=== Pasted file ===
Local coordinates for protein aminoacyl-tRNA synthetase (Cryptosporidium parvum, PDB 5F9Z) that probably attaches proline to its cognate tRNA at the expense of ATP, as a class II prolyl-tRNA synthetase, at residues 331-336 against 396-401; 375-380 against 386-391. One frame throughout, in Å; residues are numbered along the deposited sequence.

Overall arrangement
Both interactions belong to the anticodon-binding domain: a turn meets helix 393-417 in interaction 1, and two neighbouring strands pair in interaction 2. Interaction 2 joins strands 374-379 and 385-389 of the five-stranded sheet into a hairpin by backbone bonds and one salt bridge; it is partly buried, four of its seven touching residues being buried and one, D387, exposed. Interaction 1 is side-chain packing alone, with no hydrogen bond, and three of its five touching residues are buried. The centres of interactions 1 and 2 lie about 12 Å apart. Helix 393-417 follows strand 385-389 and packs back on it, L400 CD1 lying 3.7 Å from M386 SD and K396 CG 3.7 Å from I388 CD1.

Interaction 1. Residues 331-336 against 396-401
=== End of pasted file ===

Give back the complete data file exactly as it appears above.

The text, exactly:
Local coordinates for protein aminoacyl-tRNA synthetase (Cryptosporidium parvum, PDB 5F9Z) that probably attaches proline to its cognate tRNA at the expense of ATP, as a class II prolyl-tRNA synthetase, at residues 331-336 against 396-401; 375-380 against 386-391. One frame throughout, in Å; residues are numbered along the deposited sequence.

Overall arrangement
Both interactions belong to the anticodon-binding domain: a turn meets helix 393-417 in interaction 1, and two neighbouring strands pair in interaction 2. Interaction 2 joins strands 374-379 and 385-389 of the five-stranded sheet into a hairpin by backbone bonds and one salt bridge; it is partly buried, four of its seven touching residues being buried and one, D387, exposed. Interaction 1 is side-chain packing alone, with no hydrogen bond, and three of its five touching residues are buried. The centres of interactions 1 and 2 lie about 12 Å apart. Helix 393-417 follows strand 385-389 and packs back on it, L400 CD1 lying 3.7 Å from M386 SD and K396 CG 3.7 Å from I388 CD1.

Interaction 1. Residues 331-336 against 396-401